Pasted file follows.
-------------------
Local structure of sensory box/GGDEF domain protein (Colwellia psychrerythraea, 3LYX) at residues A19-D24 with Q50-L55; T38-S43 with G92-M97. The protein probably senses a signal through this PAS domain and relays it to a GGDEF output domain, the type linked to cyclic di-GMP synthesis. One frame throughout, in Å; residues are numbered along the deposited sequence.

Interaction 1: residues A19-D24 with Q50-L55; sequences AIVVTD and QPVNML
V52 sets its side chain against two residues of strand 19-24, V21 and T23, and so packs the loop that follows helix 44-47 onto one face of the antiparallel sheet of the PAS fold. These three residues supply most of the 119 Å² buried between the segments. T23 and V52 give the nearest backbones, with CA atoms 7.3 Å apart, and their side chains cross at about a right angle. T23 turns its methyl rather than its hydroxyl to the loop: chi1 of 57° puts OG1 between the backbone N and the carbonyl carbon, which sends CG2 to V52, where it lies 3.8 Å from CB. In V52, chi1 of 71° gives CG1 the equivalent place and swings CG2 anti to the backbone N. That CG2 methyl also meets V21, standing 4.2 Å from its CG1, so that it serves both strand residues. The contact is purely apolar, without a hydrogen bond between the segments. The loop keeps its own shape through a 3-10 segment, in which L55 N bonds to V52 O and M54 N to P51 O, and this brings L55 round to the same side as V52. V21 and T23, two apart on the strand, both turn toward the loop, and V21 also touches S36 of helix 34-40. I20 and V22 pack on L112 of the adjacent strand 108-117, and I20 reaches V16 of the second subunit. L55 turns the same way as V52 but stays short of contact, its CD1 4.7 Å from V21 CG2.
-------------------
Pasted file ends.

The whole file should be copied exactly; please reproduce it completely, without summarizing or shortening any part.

Local structure of sensory box/GGDEF domain protein (Colwellia psychrerythraea, 3LYX) at residues A19-D24 with Q50-L55; T38-S43 with G92-M97. The protein probably senses a signal through this PAS domain and relays it to a GGDEF output domain, the type linked to cyclic di-GMP synthesis. One frame throughout, in Å; residues are numbered along the deposited sequence.

Interaction 1: residues A19-D24 with Q50-L55; sequences AIVVTD and QPVNML
V52 sets its side chain against two residues of strand 19-24, V21 and T23, and so packs the loop that follows helix 44-47 onto one face of the antiparallel sheet of the PAS fold. These three residues supply most of the 119 Å² buried between the segments. T23 and V52 give the nearest backbones, with CA atoms 7.3 Å apart, and their side chains cross at about a right angle. T23 turns its methyl rather than its hydroxyl to the loop: chi1 of 57° puts OG1 between the backbone N and the carbonyl carbon, which sends CG2 to V52, where it lies 3.8 Å from CB. In V52, chi1 of 71° gives CG1 the equivalent place and swings CG2 anti to the backbone N. That CG2 methyl also meets V21, standing 4.2 Å from its CG1, so that it serves both strand residues. The contact is purely apolar, without a hydrogen bond between the segments. The loop keeps its own shape through a 3-10 segment, in which L55 N bonds to V52 O and M54 N to P51 O, and this brings L55 round to the same side as V52. V21 and T23, two apart on the strand, both turn toward the loop, and V21 also touches S36 of helix 34-40. I20 and V22 pack on L112 of the adjacent strand 108-117, and I20 reaches V16 of the second subunit. L55 turns the same way as V52 but stays short of contact, its CD1 4.7 Å from V21 CG2.